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Metaphors - Journaling Tool

Life is all about relationships. As we relate to one person or thing, we relate in similar ways to others.

“When you judge another, you do not define them, you define yourself.” – Wayne Dyer

Our thinking tends to get stuck in familiar patterns. When a topic comes up, we usually go through the same thinking process. That’s why it is so hard to identify the deeply ingrained beliefs in our subconscious mind. Like lateral thinking, metaphors help us find new perspectives and solutions. How? Metaphors can take us to safe territory where we feel free to express ourselves without risk.

For example, when you want to explore an issue of importance to you, if you approach it directly, the same old reactive stuff will come up. Instead, use an indirect or metaphoric route. Pick the metaphor intuitively. If you are working on a relationship with a person, write about your relationship with your car or about the interaction between sunlight and a breeze. If conflict is an issue, you might write about insects in battle. Make up the scenario – use your imagination – and write in detail about all its aspects. When the interaction is complete, review what you have written to find meaning for your own situation.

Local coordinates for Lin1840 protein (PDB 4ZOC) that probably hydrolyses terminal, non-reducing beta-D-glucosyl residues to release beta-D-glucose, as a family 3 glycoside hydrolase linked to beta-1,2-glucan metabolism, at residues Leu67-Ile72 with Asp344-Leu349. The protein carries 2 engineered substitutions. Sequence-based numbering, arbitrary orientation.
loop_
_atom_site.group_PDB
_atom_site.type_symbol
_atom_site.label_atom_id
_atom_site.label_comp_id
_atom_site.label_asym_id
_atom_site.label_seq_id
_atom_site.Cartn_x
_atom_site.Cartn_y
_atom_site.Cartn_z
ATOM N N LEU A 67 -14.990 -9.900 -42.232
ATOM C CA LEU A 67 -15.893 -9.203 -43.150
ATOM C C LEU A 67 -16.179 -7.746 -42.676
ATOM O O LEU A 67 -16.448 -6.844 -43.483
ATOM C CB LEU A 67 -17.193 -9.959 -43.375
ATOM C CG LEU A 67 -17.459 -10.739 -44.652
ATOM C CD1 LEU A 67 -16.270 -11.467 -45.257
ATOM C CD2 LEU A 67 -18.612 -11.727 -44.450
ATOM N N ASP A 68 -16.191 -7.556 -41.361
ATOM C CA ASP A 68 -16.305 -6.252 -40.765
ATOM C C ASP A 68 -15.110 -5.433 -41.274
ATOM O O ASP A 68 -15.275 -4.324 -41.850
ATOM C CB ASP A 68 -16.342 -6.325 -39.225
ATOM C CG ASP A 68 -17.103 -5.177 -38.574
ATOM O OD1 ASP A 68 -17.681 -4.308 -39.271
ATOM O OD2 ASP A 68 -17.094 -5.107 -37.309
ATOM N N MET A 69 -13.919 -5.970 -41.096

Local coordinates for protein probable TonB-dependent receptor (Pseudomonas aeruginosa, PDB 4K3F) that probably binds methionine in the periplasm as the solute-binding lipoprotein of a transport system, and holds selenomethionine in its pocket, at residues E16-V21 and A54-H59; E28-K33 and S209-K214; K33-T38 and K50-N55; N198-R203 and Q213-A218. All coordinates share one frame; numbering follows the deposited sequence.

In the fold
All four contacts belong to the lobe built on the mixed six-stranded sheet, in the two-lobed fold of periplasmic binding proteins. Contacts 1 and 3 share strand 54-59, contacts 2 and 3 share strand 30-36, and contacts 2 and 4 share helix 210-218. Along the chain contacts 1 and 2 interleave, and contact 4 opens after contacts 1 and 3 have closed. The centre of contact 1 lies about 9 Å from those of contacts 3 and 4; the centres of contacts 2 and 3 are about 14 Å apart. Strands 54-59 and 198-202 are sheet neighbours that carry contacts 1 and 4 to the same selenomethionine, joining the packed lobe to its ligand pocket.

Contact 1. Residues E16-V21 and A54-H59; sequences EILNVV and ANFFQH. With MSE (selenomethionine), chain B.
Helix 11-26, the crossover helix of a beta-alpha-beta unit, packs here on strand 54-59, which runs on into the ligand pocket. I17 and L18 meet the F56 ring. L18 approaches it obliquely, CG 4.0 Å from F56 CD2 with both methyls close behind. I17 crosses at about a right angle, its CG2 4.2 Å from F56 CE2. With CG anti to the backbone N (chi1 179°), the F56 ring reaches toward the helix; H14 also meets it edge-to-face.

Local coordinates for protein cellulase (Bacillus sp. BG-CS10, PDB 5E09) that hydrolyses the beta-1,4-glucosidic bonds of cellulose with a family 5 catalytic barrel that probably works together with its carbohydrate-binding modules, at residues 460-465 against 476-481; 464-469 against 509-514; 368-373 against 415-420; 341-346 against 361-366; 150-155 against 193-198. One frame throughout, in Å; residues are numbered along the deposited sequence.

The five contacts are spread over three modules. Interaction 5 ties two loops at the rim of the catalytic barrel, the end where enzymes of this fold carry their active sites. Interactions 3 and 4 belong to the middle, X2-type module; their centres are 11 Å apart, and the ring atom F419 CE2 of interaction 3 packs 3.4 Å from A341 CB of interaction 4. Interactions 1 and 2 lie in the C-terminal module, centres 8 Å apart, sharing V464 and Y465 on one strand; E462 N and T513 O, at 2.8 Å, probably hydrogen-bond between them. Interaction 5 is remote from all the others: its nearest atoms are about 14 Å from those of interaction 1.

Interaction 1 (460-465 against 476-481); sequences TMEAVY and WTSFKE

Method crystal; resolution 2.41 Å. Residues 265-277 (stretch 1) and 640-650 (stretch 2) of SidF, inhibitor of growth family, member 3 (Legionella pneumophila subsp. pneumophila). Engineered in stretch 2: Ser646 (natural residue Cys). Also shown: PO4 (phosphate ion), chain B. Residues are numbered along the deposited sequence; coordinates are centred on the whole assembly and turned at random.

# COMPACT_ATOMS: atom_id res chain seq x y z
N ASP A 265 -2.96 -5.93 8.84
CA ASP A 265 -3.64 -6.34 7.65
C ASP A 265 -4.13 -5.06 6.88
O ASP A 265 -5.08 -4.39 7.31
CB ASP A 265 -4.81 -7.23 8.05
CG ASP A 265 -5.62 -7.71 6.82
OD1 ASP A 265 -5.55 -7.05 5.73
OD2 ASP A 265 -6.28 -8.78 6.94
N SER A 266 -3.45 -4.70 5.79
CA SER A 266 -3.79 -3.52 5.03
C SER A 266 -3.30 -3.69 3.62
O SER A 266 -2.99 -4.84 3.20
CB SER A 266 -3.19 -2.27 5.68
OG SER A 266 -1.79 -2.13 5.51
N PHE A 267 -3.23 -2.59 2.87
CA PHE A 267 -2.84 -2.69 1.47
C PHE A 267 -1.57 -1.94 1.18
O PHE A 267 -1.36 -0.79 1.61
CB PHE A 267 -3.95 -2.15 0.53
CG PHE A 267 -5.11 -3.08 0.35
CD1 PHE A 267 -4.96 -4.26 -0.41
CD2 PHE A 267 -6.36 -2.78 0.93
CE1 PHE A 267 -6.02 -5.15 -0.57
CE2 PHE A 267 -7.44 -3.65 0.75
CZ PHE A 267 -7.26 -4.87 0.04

As we write metaphorically about anger, love or relationship, we are writing from our own inner and deeper thoughts about these topics. It doesn’t matter who is playing them out. But by working through an emotion with a new character or metaphor, we tend to be more open in the words we use. The distance and safety of the metaphor helps us let go, become more creative, and trust the thoughts that come up. Our own reactions, attachments and addictions take a back seat. As a result we can fathom more of the beliefs and illusions of our subconscious mind.

EXERCISES

Getting started:

  • Use a car as a metaphor to get new perspectives on your body. They are both vehicles. First, just focus on your car. Write about its power, condition, efficiency, colour, functionality, options, reliability, age, vitality, etc. Then relate each of the descriptive terms to your physical body. What insights or conclusions can you draw?

Go deeper:

  • Pick a topic or situation about which you want more resolution or healing. Then intuitively pick the metaphor. Trust that the first thing that comes to your mind will be the best metaphor to work with. It can be anything. Write for 5 to10 minutes about your metaphor and then do your summary.

Reach higher:

  • Intuitively pick an animal (not a pet) or plant. Now write a page about the life of that animal or plant. When you’re finished, read it over and make notes on the similarities and insights about your life and purpose.

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